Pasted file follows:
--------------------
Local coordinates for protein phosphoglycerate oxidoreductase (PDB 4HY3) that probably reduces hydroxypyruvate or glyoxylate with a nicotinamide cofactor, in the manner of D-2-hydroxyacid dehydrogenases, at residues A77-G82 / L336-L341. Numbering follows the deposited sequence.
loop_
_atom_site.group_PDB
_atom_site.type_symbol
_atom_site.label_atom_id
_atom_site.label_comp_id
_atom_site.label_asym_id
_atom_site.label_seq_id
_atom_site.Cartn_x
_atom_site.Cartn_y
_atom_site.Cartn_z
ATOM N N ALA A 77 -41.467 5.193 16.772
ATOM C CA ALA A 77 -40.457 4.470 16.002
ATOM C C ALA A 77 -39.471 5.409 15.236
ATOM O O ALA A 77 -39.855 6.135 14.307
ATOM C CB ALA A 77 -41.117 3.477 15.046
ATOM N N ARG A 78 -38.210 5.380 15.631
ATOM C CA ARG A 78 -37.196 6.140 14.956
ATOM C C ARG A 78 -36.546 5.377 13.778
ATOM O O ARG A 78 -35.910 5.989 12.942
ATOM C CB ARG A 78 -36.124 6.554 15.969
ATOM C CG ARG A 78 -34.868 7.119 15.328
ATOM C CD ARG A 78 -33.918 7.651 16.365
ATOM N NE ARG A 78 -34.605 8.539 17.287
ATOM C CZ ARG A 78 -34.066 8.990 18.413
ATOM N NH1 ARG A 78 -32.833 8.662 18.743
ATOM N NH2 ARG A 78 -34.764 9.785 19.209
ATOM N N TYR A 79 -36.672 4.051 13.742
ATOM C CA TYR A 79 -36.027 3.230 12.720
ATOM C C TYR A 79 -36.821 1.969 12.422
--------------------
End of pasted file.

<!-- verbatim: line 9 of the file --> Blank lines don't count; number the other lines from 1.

_atom_site.Cartn_x